< Back to AK-Life

Post-Workout Nutrition


In our last email we spoke about pre-workout nutrition, so today is all about post-workout nutrition.
Just as fueling before a workout is essential to get the most out of your session, fueling after a workout is important as well!

What is the main difference?

Before a workout, we really want to ensure our glycogen levels are full so we can push hard for the workout. Yes, we want amino acids circulating as well to promote an anabolic state. However, after a workout, the order of priority is a bit reversed. We want to ensure that we are consuming protein post-workout so that our body has enough amino acids circulating to promote muscle protein synthesis. We also do want to replenish our glycogen stores.

How to time your post workout meal?

With regards to when you should consume your protein and carbs post workout, this will depend on when you had your pre-workout meal. If you had your pre-workout meal 1 hour before your session, you have some time before needing to replenish. The guideline is to consume your post-workout meal 4-5 hours after your pre-workout meal.

How much carbs and protein should you consume?

Regarding protein, you want to aim for around 0.4-0.5 grams per KG of body weight. In terms of carbs, this will depend on if the session was a strength session or an endurance session, and if you are bulking or cutting etc. I would recommend to not drop below a 1:1 ratio post-workout. If you are in a cut then cut your carbs later on in the day if you can.

What type of protein and carbs should you consume?

This is very similar to the pre workout suggestions. After a workout we want to replenish our glycogen and get some amino acids circulating, therefore, we want to limit the fats and fiber we consume. Having a shake with protein and fruit, or some easy to digest chicken and rice, or some cod and baked potatoes would be a few suggestions.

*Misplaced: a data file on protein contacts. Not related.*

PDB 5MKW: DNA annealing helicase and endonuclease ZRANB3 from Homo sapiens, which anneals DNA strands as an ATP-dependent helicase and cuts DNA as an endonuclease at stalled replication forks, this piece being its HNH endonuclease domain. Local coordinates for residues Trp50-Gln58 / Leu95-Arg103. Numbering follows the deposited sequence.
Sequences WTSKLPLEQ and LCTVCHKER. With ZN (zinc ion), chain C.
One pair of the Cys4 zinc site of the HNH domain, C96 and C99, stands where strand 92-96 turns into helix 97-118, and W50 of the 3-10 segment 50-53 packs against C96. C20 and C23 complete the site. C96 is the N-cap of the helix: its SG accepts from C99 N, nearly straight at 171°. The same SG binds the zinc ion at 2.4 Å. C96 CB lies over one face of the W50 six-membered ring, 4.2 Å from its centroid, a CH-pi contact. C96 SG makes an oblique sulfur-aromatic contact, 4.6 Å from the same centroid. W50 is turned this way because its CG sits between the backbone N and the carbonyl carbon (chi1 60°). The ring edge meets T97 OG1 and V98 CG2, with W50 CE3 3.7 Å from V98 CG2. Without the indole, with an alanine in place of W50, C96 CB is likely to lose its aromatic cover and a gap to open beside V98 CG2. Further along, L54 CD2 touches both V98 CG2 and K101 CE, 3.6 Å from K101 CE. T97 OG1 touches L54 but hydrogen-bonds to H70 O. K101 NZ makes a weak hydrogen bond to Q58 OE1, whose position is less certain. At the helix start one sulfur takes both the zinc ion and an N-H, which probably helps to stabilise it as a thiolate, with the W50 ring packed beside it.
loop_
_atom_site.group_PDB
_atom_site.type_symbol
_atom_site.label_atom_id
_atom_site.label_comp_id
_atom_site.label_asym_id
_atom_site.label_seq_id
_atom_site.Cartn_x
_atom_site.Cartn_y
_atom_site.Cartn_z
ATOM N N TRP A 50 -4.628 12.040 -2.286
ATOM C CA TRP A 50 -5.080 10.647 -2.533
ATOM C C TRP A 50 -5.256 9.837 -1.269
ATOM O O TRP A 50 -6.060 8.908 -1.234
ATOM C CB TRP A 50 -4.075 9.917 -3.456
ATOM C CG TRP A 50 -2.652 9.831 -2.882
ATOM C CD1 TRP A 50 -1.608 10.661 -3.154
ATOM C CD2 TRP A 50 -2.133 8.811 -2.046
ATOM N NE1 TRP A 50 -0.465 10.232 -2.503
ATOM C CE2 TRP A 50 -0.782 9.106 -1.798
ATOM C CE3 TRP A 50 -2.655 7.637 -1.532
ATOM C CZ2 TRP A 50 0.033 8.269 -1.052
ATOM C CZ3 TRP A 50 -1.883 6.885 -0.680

Cooling Down after the Workout

After a workout we often are feeling great that the workout is done and are ready to get on with our day. However, I challenge you to take at least 10 minutes after the workout to bring yourself back into parasympathetic state.
Just as you take 10 or so minutes for your warm up to help improve performance, giving yourself 10 minutes for a cool down can be beneficial for recovery.
Exercising brings us into sympathetic compared to parasympathetic and that is a good thing! However, we don’t necessarily want to stay there. It is important for us to return to a PNS state so that the body can start our recovery process. Furthermore, it is important for us to return to PNS when we consume our post-workout meal. We want to be digesting our meal, and in order to do so optimally, the body does not want to be in a sympathetic state.

Example Cool Down Routine:

  • 10 minute recovery walk/ bike/ jog
  • Stretching
    • Can do a combination of dynamic and static
    • Focus mostly on the body parts that were worked
  • Deep belly breathing (bonus with legs up the wall)
  • 5 minute meditation


The vagus nerve is the longest nerve in the body, and it represents the main component of the parasympathetic nervous system and overseas many crucial bodily functions. One way to increase vagal tone is through breathing. Box breathing, alternate nasal breathing, gargling and humming are a few ways to stimulate the vagus nerve.